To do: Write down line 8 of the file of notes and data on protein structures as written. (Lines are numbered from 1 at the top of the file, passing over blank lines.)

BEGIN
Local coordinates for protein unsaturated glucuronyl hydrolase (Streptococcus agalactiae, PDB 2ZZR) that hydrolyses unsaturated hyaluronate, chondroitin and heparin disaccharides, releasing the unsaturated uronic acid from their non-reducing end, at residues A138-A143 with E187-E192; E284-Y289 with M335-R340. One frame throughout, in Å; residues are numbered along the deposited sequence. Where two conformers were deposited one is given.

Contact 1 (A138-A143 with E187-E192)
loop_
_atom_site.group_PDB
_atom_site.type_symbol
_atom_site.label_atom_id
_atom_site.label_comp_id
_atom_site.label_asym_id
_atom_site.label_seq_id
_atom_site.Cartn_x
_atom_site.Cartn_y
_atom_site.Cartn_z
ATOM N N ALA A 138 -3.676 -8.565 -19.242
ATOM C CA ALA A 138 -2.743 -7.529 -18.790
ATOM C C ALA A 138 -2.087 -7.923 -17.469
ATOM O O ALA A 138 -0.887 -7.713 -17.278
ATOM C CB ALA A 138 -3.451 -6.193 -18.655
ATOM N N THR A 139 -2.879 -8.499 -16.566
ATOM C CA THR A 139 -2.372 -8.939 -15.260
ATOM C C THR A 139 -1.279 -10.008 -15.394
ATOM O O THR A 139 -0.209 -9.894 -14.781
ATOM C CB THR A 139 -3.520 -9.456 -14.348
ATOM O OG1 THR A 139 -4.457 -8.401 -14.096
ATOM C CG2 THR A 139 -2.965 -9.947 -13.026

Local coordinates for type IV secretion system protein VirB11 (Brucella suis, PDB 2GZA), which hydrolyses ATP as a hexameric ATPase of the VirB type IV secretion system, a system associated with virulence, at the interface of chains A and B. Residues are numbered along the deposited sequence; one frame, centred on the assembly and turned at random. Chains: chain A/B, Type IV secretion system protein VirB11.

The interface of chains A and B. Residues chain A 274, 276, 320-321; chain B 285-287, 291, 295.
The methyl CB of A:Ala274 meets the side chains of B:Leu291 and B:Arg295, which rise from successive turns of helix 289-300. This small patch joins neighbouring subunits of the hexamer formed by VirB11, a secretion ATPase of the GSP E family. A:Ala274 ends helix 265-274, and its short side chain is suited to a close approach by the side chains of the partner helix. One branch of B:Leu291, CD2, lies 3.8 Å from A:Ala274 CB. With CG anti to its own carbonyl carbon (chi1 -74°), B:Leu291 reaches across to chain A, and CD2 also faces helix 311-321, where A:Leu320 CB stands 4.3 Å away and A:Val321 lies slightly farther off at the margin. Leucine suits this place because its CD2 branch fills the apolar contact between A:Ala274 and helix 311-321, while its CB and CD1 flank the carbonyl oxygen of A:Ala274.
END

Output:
_atom_site.label_asym_id